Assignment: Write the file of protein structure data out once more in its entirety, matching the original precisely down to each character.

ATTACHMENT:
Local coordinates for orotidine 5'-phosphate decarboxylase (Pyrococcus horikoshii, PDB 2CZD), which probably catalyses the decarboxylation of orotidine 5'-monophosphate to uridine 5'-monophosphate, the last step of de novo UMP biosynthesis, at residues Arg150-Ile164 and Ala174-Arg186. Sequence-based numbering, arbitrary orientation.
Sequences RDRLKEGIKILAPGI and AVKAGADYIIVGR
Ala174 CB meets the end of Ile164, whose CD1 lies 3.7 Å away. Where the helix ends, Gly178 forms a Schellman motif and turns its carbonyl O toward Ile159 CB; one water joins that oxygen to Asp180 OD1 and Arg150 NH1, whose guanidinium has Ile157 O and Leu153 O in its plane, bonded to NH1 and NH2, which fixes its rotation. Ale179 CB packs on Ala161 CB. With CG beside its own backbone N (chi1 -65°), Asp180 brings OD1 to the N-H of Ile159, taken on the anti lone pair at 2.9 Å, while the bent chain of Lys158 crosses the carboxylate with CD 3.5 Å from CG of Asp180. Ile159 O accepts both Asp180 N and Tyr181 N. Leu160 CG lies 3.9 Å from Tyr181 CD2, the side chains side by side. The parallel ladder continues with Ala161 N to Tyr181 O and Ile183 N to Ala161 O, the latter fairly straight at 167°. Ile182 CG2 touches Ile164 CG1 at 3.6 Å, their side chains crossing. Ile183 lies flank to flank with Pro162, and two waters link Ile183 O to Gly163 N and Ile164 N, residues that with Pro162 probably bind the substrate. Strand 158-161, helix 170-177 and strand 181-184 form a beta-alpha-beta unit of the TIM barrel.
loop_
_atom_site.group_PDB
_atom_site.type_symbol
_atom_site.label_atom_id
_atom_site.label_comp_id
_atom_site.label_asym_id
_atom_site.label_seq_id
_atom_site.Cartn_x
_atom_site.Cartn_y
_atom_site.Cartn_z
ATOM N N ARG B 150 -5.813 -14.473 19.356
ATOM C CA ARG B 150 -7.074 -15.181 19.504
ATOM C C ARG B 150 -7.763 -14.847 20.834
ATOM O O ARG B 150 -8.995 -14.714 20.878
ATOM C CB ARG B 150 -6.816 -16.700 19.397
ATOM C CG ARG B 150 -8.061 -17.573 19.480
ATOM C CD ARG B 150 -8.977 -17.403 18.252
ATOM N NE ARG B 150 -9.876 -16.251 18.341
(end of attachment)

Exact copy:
Local coordinates for orotidine 5'-phosphate decarboxylase (Pyrococcus horikoshii, PDB 2CZD), which probably catalyses the decarboxylation of orotidine 5'-monophosphate to uridine 5'-monophosphate, the last step of de novo UMP biosynthesis, at residues Arg150-Ile164 and Ala174-Arg186. Sequence-based numbering, arbitrary orientation.
Sequences RDRLKEGIKILAPGI and AVKAGADYIIVGR
Ala174 CB meets the end of Ile164, whose CD1 lies 3.7 Å away. Where the helix ends, Gly178 forms a Schellman motif and turns its carbonyl O toward Ile159 CB; one water joins that oxygen to Asp180 OD1 and Arg150 NH1, whose guanidinium has Ile157 O and Leu153 O in its plane, bonded to NH1 and NH2, which fixes its rotation. Ale179 CB packs on Ala161 CB. With CG beside its own backbone N (chi1 -65°), Asp180 brings OD1 to the N-H of Ile159, taken on the anti lone pair at 2.9 Å, while the bent chain of Lys158 crosses the carboxylate with CD 3.5 Å from CG of Asp180. Ile159 O accepts both Asp180 N and Tyr181 N. Leu160 CG lies 3.9 Å from Tyr181 CD2, the side chains side by side. The parallel ladder continues with Ala161 N to Tyr181 O and Ile183 N to Ala161 O, the latter fairly straight at 167°. Ile182 CG2 touches Ile164 CG1 at 3.6 Å, their side chains crossing. Ile183 lies flank to flank with Pro162, and two waters link Ile183 O to Gly163 N and Ile164 N, residues that with Pro162 probably bind the substrate. Strand 158-161, helix 170-177 and strand 181-184 form a beta-alpha-beta unit of the TIM barrel.
loop_
_atom_site.group_PDB
_atom_site.type_symbol
_atom_site.label_atom_id
_atom_site.label_comp_id
_atom_site.label_asym_id
_atom_site.label_seq_id
_atom_site.Cartn_x
_atom_site.Cartn_y
_atom_site.Cartn_z
ATOM N N ARG B 150 -5.813 -14.473 19.356
ATOM C CA ARG B 150 -7.074 -15.181 19.504
ATOM C C ARG B 150 -7.763 -14.847 20.834
ATOM O O ARG B 150 -8.995 -14.714 20.878
ATOM C CB ARG B 150 -6.816 -16.700 19.397
ATOM C CG ARG B 150 -8.061 -17.573 19.480
ATOM C CD ARG B 150 -8.977 -17.403 18.252
ATOM N NE ARG B 150 -9.876 -16.251 18.341